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Media coverage of elections – the legal framework in Europe

News 18/07/2017
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The European Audiovisual Observatory publishes its first ever free IRIS Special report on line!

Law in the time of coverage…

In times of elections and referenda, the media zoom in on the candidates, analysing their every word, move and minute gesture. In today’s 24/7 digital universe, the mass media have an unprecedented power to pick apart, comment and scrutinise our future leaders as never before. But who is making sure that coverage is equitable, professional, and complying with some minimum standards of “decent” journalism? Who makes these rules? Following France’s elections and just two months before Germany goes to the polls the European Audiovisual Observatory, part of the Council of Europe in Strasbourg, has just released a new free in-depth report: “Media coverage of elections: the legal framework in Europe”.

Produced in collaboration with Amsterdam’s Institute of Information Law (IViR), this new report offers a roadmap to overarching European media law in times of coverage of elections, before zooming in on individual countries as case-studies. A final chapter teases out the trends from these individual examples in order to offer some pertinent conclusions.

The first section identifies the role of the various media (press, broadcasting, online) in election coverage. The authors also explore the self-regulatory mechanisms of the major online media, given the importance of their role in election coverage. The European overview of this chapter takes in the Council of Europe’s legal texts on election coverage, coupled with the European Convention of Human Rights and the jurisprudence of the European Court of Human Rights on media coverage. Reference is also made to the work of other European bodies such as the European Platform of Regulatory Authorities and the Organization for Security and Co-operation in Europe.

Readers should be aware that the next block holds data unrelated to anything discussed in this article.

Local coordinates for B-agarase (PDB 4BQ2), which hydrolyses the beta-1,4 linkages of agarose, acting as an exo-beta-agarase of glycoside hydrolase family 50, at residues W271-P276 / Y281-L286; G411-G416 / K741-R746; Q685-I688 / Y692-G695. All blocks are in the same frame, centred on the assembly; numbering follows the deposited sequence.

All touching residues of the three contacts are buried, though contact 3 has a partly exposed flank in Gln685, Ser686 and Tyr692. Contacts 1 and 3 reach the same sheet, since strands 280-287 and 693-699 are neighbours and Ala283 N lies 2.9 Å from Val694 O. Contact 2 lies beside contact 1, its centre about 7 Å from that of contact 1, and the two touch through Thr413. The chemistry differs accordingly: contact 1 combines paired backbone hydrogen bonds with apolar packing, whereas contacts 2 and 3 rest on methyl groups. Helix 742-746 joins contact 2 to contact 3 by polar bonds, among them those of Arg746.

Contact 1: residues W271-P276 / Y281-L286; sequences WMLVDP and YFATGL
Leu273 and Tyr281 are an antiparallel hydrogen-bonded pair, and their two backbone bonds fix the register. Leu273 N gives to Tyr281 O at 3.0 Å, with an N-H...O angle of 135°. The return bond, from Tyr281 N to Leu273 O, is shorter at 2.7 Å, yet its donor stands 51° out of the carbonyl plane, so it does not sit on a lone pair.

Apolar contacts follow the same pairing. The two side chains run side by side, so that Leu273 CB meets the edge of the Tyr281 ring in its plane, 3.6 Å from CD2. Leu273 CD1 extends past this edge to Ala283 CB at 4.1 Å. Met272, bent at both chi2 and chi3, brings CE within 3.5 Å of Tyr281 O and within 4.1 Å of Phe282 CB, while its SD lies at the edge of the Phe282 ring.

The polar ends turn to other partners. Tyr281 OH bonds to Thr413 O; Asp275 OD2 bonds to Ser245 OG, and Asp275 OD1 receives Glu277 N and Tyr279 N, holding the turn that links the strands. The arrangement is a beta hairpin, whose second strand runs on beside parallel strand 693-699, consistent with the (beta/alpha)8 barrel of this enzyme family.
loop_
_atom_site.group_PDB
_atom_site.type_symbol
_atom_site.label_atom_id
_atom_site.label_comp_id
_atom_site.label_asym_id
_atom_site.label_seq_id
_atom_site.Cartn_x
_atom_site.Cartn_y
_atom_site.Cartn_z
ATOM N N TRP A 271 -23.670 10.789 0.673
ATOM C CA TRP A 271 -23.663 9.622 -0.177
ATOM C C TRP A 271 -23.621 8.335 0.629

The second section offers country profiles of larger Council of Europe member states such as France, Germany, Italy, Poland, Russia, Spain and the UK. Smaller countries such as Ireland and the Netherlands also recently held elections and so offer fresh and relevant examples. For each country examined, the chapter in question analyses the regulation of each of the media, before exploring self-regulatory practices and drawing out country-specific trends. Each country chapter raises the question concerning the regulation of the online environment with regards to rules for “traditional” media.

The final third section zooms back out in order to pinpoint general regulatory strategies concerning the media and explores questions such as political advertising, the use (and abuse?) of opinion and exit polls, “fake news”, privacy and data protection of the candidates and, when the electioneering has to stop, the so-called “silence periods”. The final chapter draws the various strands of this new publication together, concluding that the goal of any law in the time of election coverage must be, quite simply, “free and fair elections”.

Media coverage of elections – the legal framework in Europe – a must read roadmap free on line!

New free in-depth report: “Media coverage of elections: the legal framework in Europe”.


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